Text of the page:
There are many other indications and prophecies.

Also the righteous Job, the chosen of God, about whom we heard in another Old Testament reading, prefigured Christ the Savior, so that his loving servants said, Oh that we had of his flesh! we cannot be satisfied (Job 31:31). But, as St. John Chrysostom theologizes, this longing “was given to us by Christ, leading us to exceedingly great love, and He showed His love to us, allowing those who desire it not only to see Him, but also to touch Him, and take Him as food and be united with Him, fulfilling every desire.”

Today’s services call us as we come to the divine Sacrament to lift up our minds on high to God: “Come ye faithful and with minds uplifted, delight in the Master’s hospitality and the immortal table in the upper room.”[1]

Truly in coming, albeit not to the high mountain of Sinai but to the Christian church to the Sacrament of the Eucharist, we depart from our usual spiritual rails and onto a certain paradoxical dimension. As mortal men, subject to the laws of space and time, we are as if transported into the next life, becoming communicants of the eternal trapeza in the never-waning day of the Kingdom of God. Although we are sinners, we enter into the highest degree of communion with the All-Holy Lord, uniting with Him as closely and inseparably as the body is united with the head. As sons of Adam according to flesh and blood, from our new progenitor, Christ, already here on earth we receive a supernatural image—in place of the corruptible flesh and blood inherited through the fall, we receive the Body and Blood that is divine and incorruptible.

Even the Sacrament itself does not fit into the ordinary logic of human comprehension. For, the Priest, the Great Hierarch Jesus Christ, in serving the Holy Eucharist brings Himself as a sacrifice—as the clergy read the secret prayer: He Who is both Sacrificed and Sacrificer.

The bishop or priest serves the Sacrament through God’s grace; he himself is praying as Jesus Christ Himself, the true Server of the Liturgy, and Christ works through him.

In approaching Christ’s holy Mysteries, let us remember that the exceedingly great gift given to mankind, the gift of union with God in the Sacrament of the Eucharist, is not acquired by human labors, it is not the fruit of ascetical labors, but a gift from on high, coming down from the Father of lights. And this gift is given freely through God’s ineffable love for the human race.

Of course, we must thank the Lord for His mercy to us sinners. Even the word itself, Eucharist, means in the Greek, “thanksgiving.”

At the Liturgy of St. Basil the Great, in which we are participating now, the priests read certain prayers. In these prayers, the entire history of the world takes places before us. We thank God that He has created this world and man, that He has brought each one of us to life, that for the sake of each of us He became man, suffered and died on the cross. We thank God that He descended into hell, so that the Gospel would be preached there, in order to bring out those who were kept there. We thank God that He rose from the dead, so that together with Himself He would resurrect all of us, and that He served this Mystical Supper, in which in the form of bread and wine He has given us His Body and Blood for Communion.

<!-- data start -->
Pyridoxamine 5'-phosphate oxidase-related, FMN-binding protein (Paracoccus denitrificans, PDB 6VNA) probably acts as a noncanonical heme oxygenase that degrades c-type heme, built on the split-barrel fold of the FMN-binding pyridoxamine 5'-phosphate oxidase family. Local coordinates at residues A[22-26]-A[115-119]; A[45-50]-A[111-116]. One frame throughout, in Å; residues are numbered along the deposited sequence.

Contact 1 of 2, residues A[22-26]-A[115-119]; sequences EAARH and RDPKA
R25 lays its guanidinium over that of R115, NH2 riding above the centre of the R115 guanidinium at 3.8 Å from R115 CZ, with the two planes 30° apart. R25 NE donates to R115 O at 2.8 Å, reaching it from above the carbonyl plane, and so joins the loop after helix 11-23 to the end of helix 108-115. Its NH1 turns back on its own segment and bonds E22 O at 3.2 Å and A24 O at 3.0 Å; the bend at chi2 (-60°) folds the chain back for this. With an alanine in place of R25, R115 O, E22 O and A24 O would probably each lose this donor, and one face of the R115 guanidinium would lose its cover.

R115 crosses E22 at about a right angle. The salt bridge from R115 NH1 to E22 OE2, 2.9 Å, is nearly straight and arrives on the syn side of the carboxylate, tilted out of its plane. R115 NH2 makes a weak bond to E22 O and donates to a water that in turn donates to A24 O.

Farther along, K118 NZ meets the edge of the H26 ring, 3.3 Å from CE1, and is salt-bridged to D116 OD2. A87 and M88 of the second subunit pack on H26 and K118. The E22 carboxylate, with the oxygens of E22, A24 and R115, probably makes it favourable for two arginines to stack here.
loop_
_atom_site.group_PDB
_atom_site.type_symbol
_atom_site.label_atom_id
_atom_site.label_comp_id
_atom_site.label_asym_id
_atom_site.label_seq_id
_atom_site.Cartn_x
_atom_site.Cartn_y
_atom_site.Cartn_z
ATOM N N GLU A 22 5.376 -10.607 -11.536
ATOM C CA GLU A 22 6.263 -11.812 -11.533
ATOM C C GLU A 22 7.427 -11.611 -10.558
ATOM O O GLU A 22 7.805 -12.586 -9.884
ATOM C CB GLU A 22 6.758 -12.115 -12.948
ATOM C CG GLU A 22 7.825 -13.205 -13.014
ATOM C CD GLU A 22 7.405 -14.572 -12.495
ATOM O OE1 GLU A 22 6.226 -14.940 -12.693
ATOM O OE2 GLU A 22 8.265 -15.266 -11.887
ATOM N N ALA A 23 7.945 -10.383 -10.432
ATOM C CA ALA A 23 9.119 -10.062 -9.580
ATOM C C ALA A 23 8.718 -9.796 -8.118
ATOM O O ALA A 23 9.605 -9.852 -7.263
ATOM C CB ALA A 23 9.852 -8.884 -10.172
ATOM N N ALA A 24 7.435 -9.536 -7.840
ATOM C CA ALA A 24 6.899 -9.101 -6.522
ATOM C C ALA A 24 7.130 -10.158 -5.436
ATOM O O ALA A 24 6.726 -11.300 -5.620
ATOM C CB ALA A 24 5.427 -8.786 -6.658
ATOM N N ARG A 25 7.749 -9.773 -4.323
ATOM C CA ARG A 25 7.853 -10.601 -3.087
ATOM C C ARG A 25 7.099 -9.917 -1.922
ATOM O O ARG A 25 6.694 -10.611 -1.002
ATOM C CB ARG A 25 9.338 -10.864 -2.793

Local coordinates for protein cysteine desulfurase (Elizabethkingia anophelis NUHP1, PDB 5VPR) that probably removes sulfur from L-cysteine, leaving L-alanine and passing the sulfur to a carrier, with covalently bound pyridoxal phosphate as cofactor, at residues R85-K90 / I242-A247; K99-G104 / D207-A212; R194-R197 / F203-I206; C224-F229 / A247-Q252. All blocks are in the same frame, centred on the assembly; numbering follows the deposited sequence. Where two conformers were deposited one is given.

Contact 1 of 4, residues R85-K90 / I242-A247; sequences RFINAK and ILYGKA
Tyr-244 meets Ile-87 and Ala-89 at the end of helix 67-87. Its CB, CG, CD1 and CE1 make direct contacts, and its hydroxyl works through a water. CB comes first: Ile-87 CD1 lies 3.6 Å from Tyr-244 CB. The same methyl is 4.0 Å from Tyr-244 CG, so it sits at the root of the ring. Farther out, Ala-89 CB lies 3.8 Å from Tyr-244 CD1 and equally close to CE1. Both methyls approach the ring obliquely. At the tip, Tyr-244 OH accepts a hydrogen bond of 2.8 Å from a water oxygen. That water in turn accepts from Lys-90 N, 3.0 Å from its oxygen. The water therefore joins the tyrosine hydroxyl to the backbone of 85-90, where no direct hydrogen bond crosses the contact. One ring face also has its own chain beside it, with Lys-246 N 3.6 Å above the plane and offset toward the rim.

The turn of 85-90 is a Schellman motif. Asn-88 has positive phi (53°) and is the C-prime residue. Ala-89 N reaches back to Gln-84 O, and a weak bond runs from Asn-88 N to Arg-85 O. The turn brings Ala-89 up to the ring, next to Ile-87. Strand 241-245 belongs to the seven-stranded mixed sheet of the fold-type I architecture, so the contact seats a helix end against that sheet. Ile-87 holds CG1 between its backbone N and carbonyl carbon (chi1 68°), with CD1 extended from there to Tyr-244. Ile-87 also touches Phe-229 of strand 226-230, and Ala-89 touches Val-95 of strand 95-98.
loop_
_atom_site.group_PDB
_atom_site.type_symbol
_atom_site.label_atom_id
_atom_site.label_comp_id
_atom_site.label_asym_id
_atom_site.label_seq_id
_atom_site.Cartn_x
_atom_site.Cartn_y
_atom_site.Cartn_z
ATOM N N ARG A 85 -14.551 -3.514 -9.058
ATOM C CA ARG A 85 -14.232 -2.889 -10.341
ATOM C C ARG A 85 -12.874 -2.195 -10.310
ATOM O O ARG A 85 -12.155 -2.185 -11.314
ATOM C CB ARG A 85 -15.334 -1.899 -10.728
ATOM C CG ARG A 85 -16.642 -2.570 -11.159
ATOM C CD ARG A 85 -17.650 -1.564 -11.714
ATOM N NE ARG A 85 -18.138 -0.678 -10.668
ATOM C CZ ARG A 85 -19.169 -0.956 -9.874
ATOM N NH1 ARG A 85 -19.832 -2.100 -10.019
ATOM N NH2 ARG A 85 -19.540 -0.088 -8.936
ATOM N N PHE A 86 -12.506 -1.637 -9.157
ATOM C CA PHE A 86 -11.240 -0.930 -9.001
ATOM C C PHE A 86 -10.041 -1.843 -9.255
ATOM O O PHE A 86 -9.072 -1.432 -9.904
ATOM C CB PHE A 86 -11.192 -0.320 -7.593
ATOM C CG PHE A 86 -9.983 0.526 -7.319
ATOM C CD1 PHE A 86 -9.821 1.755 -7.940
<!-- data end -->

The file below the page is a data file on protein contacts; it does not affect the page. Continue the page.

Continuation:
We can preserve this divine flame that we have received in the Sacrament of Communion, by preserving this prayerful thanksgiving in our everyday lives. This will help us in our struggle with passions and sinful habits. Even when we are assailed by sorrows, sicknesses, and all kinds of unpleasantness in life, let us not forget to thank the Lord.

We remember Christ’s words, I am the true vine, and my Father is the husbandman. Every branch in me that beareth not fruit he taketh away: and every branch that beareth fruit, he purgeth it, that it may bring forth more fruit. Now ye are clean through the word which I have spoken unto you. Abide in me, and I in you. As the branch cannot bear fruit of itself, except it abide in the vine; no more can ye, except ye abide in me. I am the vine, ye are the branches: He that abideth in me, and I in him, the same bringeth forth much fruit: for without me ye can do nothing. If a man abide not in me, he is cast forth as a branch, and is withered; and men gather them, and cast them into the fire, and they are burned (Jn. 15:1-6).

If we are the branches of Christ’s Vine, it means that we are fed with the juices of this Vine, just as ordinary grapevines are fed by the juices they receive from their roots. We cannot live, we cannot exist without this mystical nourishment from the Vine of Christ, the branches of which Christ has vouchsafed us to be.

What are these juices of Christ’s Vine? They are His Blood, His Body, which He has commanded us to eat and drink. If we will not be nourished by the Body and Blood of Christ, then, as the Lord said, we will have no life in us, and He will not abide in us and us in Him.

Hieromonk Pavel (Scherbachev)


4/10/2015



The Vine and Branches


What is the job description of a vinedresser? The definition of vinedresser is “an agriculturalist who cultivates and prunes grapevines”. Pruning is one of the most important job of a vinedresser. A vinedresser is involved in daily pruning of grapevines, to help ensure that vineyard has a successful crop. Pruning is critical in the grape production system. The reasons for pruning include deadwood removal, controlling and directing the growth by pinching off the tip, reducing risk of falling branches by topping the larger branches etc – all resulting in increasing the yield or quality of fruits and flowers. 

In the Scripture, there are some interesting references to vine, vineyard, vinedresser and pruning. John 15:1-2 says

I am the true vine, and my Father is the vinedresser. He cuts off every branch in me that bears no fruit, while every branch that does bear fruit he prunes so that it will be even more fruitful.